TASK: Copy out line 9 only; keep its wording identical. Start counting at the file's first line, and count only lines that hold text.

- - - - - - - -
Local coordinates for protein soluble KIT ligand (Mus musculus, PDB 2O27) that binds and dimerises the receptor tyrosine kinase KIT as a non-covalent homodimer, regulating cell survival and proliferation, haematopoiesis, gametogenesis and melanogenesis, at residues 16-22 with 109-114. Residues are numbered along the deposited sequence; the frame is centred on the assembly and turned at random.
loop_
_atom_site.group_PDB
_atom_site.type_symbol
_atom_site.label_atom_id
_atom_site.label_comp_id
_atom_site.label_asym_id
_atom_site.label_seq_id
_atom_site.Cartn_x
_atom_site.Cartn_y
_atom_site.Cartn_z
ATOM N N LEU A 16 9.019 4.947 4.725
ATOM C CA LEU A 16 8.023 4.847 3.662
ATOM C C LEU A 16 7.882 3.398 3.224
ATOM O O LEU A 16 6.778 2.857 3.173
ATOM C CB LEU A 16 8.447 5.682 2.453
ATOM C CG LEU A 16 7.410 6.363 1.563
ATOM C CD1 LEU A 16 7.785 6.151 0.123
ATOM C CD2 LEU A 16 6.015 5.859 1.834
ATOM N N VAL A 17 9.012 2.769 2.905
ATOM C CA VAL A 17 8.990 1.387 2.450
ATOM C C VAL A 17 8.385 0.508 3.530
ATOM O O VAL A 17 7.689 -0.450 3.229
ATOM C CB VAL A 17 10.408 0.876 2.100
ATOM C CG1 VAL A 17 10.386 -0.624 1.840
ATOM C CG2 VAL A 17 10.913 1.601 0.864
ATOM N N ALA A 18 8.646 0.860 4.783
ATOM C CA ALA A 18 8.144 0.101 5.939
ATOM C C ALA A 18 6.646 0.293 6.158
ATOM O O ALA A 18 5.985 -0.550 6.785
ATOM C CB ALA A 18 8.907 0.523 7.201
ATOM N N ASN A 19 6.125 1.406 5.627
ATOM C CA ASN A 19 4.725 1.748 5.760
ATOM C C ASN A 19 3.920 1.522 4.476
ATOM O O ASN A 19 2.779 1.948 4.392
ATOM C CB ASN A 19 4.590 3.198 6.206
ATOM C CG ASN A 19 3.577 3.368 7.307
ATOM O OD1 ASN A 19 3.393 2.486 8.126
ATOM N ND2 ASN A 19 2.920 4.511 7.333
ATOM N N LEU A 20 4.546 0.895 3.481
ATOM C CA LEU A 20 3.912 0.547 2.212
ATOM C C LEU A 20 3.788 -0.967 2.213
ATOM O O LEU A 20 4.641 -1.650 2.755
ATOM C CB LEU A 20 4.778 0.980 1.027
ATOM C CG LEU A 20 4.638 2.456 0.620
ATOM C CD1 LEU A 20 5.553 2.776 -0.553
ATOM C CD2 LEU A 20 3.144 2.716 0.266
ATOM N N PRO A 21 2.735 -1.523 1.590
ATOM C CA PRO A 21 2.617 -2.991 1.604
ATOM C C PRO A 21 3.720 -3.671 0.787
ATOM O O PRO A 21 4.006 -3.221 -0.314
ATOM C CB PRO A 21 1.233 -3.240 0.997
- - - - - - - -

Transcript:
_atom_site.Cartn_x